A study of 100,000 people released earlier this month shows that nearly 90% of women who carry a BRCA mutation which increases their likelihood of cancer would have been missed by 23andMe's genetic test, Heather Murphy reports for the New York Times.
23andMe's website states that its BRCA1 and BRCA2 test focuses on three types of gene mutations, known as founder mutations, that are known to increase the likelihood of cancer and commonly occur among Ashkenazi Jews, Murphy reports. Jeffrey Pollard, 23andMe's director of medical affairs, explained, "We test for these three variants since they are three of the most well-studied and carry clear, documented risk for breast and ovarian cancer," he said. "About one in 40 individuals of Ashkenazi Jewish descent has one of these three variants. Women with one of these variants have a 45 to 85% chance of developing breast cancer by age 70."
However, a new study suggests that there are numerous other genetic variants that increase the risk of breast cancer that 23andMe does not test for and would not catch.
The study, which was conducted by another diagnostic company Invitae, and has not been peer-reviewed, examined data on over 100,000 patients who took Invitae's breast cancer gene test.
The study found that almost 90% of participants carried a BRCA mutation that would have been missed by 23andMe's test. Among the Ashkenazi Jews in the study, 81% carried one of the BRCA mutations that 23andMe looks for, suggesting that the test could detect their increased risk. However, 94% of the remaining participants carried a mutation that would not be detected by 23andMe's tests.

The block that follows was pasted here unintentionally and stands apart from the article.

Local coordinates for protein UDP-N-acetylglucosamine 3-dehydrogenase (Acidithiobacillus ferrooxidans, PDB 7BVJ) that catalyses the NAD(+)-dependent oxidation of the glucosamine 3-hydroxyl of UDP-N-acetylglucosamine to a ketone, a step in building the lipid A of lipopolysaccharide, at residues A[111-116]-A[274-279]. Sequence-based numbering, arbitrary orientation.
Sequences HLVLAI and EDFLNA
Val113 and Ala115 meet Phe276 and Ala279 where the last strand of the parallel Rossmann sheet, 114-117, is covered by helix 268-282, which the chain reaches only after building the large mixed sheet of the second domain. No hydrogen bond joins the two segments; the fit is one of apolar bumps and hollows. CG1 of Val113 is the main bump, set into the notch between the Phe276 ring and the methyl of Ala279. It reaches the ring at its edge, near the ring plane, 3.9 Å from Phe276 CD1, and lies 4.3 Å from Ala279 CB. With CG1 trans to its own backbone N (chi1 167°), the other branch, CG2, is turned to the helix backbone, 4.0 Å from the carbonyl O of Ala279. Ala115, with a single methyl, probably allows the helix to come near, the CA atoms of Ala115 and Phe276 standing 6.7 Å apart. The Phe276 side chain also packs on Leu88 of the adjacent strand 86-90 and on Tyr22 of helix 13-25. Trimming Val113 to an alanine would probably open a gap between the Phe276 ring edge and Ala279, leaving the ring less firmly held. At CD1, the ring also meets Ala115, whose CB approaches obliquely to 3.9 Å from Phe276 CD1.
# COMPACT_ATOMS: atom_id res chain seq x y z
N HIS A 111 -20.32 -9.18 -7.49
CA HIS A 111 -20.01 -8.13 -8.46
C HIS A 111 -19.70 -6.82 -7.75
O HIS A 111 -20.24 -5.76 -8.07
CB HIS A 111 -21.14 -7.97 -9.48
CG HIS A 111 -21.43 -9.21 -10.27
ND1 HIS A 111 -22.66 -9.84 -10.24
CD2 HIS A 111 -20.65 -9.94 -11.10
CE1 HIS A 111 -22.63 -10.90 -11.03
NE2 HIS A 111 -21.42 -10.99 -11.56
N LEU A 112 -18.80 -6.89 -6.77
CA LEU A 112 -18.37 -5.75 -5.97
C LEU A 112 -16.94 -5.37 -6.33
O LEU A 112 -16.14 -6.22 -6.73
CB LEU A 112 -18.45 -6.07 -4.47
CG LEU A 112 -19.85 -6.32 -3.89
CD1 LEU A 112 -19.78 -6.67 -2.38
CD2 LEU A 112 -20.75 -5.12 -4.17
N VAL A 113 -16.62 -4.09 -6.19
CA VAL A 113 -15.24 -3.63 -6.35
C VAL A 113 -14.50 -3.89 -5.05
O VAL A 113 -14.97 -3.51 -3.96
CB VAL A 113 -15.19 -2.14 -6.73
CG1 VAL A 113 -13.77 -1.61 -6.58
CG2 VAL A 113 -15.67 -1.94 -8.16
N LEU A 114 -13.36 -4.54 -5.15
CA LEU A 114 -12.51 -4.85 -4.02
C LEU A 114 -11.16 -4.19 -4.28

The researchers recently presented their findings at the American College of Medical Genetics and Genomics annual meeting.
Susan Klugman, VP for clinical genetics at the American College of Medical Genetics and Genomics, who was not involved in the study, compared the differences in the tests to a spell check: While Invitae's broader analysis looked for errors in the entire story, 23andMe's test looks in just a few paragraphs.
According to Murphy, if only a fraction of 23andMe's more than 10 million customers took the test, "thousands … could be misled" about their risk.
Experts divided on impact of 23andMe's narrow test results
Mary-Claire King, a professor at the University of Washington, criticized 23andMe's test and FDA's approval of the test. She said, "Misleading, falsely reassuring results from their incomplete testing can cost women's lives," adding, "FDA should not have permitted this out-of-date approach to be used for medical purposes."